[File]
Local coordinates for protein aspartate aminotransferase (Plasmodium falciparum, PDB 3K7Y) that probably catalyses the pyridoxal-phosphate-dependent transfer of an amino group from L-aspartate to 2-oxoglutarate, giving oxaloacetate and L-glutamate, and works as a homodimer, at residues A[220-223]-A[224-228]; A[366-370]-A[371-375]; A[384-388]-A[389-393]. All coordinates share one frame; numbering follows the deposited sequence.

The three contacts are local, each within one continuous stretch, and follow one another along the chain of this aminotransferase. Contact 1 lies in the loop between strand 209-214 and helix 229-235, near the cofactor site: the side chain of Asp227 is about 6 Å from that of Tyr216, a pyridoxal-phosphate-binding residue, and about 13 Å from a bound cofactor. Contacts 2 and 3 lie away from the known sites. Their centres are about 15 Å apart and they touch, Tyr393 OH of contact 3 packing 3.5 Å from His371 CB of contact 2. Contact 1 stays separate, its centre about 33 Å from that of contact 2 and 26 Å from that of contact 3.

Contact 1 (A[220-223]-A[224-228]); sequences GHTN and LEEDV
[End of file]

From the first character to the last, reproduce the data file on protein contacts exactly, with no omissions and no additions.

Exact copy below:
Local coordinates for protein aspartate aminotransferase (Plasmodium falciparum, PDB 3K7Y) that probably catalyses the pyridoxal-phosphate-dependent transfer of an amino group from L-aspartate to 2-oxoglutarate, giving oxaloacetate and L-glutamate, and works as a homodimer, at residues A[220-223]-A[224-228]; A[366-370]-A[371-375]; A[384-388]-A[389-393]. All coordinates share one frame; numbering follows the deposited sequence.

The three contacts are local, each within one continuous stretch, and follow one another along the chain of this aminotransferase. Contact 1 lies in the loop between strand 209-214 and helix 229-235, near the cofactor site: the side chain of Asp227 is about 6 Å from that of Tyr216, a pyridoxal-phosphate-binding residue, and about 13 Å from a bound cofactor. Contacts 2 and 3 lie away from the known sites. Their centres are about 15 Å apart and they touch, Tyr393 OH of contact 3 packing 3.5 Å from His371 CB of contact 2. Contact 1 stays separate, its centre about 33 Å from that of contact 2 and 26 Å from that of contact 3.

Contact 1 (A[220-223]-A[224-228]); sequences GHTN and LEEDV